My Experience With the Coronavirus.

Est: 8 Minutes Read

It’s always very easy to think of the Coronavirus as some far off disease when you haven’t personally dealt with it. When you see the numbers on TV, they’re just that, numbers. It doesn’t really mean much to you and it’s even difficult to take it seriously until you finally come face to face with it.

This was the situation I was in when I was exposed to the Coronavirus.  I’m not really sure where I got it from. There are not very many ways I would have contracted it because I was indoors most of the time, but I got it nonetheless.

It all started when my mum felt her blood pressure was misbehaving. We went to the local hospital and after some tests, nothing was found to be actively causing the spike in pressure. She was advised to go to the hospital that usually treats her pressure. We did this the very next day. After the hospital visit, they also didn’t find anything unusual and prescribed the usual medication. They also, however, advised her to come in the next day for a Covid test. She did this. The results would come in about three days later.

This was around the Easter period and on Easter Sunday evening, my brothers and I had gone HAM on drinks as we just chilled and watched movies. I wake up the next day with a terrible headache and I automatically conclude that it’s the hangover. I didn’t think about it much then but if I would have, it would have been worth noticing that I don’t usually get headaches when I’m hungover. It’s mostly cravings for me. We move regardless. I stayed in bed for about two hours just nursing the headache and eventually it subsides. Not completely, but just enough to allow me to finally get out of bed.

I get out of bed and find that my sister is also in bed with a terrible headache. I didn’t make much of it. Make some breakfast and converse with my mum as I enjoy it. The ministry of health calls her and starts asking all these questions. They confirm that she indeed has the virus. We start panicking and pull out our masks. Funny thing is, she didn’t have any symptoms, except the spike in her blood pressure. We automatically conclude that my sister also very likely has it and I go buy her some painkillers. My headache, now in the background, is still irritating. So I take some painkillers myself. The pain subsides and I go on with my life as if nothing happened.

I’m a late sleeper, so that night I slept around one AM. Two hours later, I’m woken up by the worst headache I’ve ever had in quite a while. I try to assume that it’s not what I know deep down it is. I’m sweating like crazy and feeling terribly weak. Unfortunately, it was still within curfew hours and there wasn’t anyone I could send to get me some drugs. I can’t sleep, I can’t sit up. I can’t look at my phone, the light is killing me. The last time I felt this shitty was when I had malaria back in high school. I did not like it at all. As if things could not get any worse, I have an online exam that very morning that I can not miss. I start sending out emails to school confirming that I might be late in submitting my work. After thinking about it for a bit, I consider that it would be a nuisance to postpone the exam, so I decided to power through and get it over with.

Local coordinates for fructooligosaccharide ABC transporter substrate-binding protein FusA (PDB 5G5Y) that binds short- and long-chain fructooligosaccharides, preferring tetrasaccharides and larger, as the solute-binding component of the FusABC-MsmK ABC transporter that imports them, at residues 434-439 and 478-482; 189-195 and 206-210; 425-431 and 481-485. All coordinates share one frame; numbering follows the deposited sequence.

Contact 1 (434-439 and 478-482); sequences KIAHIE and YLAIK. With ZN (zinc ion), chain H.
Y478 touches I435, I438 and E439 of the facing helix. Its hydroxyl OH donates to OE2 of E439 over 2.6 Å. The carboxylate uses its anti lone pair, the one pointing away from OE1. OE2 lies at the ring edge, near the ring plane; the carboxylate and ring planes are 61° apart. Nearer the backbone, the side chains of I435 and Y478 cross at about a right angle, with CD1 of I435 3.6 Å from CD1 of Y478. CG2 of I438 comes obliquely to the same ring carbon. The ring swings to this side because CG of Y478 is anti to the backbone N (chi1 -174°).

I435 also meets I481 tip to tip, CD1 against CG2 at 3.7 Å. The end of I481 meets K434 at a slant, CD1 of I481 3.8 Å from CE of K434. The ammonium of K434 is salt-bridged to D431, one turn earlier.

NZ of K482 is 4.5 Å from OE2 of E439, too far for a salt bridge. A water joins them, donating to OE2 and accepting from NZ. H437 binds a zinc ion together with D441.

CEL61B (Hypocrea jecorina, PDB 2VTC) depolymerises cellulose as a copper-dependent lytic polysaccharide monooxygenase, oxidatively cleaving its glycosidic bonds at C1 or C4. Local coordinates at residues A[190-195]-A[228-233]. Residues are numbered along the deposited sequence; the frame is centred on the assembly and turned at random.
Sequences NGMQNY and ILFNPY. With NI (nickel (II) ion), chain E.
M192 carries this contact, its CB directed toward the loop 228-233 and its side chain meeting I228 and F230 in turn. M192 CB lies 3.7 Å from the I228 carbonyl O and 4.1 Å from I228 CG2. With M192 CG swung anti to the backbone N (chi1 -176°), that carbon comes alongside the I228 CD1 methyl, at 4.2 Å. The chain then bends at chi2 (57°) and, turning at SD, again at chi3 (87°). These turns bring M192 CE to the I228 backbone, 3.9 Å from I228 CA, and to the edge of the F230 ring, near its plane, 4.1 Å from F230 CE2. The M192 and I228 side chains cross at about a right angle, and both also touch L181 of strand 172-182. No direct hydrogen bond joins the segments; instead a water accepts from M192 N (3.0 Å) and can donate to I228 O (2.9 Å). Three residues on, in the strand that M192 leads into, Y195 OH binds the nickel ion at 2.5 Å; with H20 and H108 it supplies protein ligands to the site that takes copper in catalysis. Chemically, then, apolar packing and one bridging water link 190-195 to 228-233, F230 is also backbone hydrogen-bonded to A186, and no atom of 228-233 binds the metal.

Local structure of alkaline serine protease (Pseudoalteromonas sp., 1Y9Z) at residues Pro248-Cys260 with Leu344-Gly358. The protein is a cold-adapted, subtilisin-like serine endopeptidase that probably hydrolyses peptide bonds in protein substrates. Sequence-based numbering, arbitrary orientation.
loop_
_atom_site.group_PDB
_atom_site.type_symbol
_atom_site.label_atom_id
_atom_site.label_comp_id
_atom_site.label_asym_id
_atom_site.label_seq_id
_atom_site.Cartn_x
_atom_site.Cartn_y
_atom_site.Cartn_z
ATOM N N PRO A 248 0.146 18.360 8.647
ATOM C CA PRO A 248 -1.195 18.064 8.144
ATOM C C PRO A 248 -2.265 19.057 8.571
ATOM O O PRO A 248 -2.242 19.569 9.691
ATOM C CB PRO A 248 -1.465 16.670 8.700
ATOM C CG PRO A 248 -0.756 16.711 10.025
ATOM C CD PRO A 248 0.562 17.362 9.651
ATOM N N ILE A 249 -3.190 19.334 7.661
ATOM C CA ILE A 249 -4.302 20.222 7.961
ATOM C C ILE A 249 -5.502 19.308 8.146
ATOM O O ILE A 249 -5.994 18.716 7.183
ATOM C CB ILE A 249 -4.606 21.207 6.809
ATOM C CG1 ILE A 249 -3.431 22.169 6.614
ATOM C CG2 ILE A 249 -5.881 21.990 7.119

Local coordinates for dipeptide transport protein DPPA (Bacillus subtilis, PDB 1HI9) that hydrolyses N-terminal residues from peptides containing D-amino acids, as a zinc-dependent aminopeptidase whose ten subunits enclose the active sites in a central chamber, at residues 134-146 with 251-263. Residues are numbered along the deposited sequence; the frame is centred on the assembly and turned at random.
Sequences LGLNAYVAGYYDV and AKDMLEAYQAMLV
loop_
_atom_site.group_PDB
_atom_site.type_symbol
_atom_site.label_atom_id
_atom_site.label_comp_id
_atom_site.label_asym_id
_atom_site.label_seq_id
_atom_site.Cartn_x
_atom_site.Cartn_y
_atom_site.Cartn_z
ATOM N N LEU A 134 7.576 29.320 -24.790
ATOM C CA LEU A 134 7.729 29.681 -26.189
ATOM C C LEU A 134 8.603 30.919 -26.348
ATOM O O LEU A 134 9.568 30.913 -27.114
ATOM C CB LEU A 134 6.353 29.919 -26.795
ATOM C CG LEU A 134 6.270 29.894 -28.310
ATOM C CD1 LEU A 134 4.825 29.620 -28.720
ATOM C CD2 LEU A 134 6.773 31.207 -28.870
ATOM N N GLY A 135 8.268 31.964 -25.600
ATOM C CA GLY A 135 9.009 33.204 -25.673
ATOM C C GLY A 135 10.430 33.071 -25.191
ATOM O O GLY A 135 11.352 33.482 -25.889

Finished the exam and now that I’ve taken some painkillers, I can actually get some sleep. I go to bed and wake up sweating like a pig. It was so much so that the bedding was wet and I had to wipe myself off and flip the bedding just to be able to continue sleeping. I do my afternoon exam and continue sleeping. Throughout the day, the pain is increasing and I decide to buy around five pairs of panadol. I took them at six-hour intervals and was always a bit paranoid that I would be overdosing on them, so I set a timer to track how many pills I’m taking within a day. Generally, you shouldn’t take more than 8 tablets within a day and you shouldn’t take them within four hours of each other. The panadol really helped but after around four hours, the effects were wearing off. I could technically take another pill but this would make me run through the allowed dosage with some hours left on the clock for me to suffer through the headache. So I decide to suffer for two hours between each dosage. All this is building up with back pains, general fatigue, coughing, pain in the eye sockets and more others. It is not a good way to be.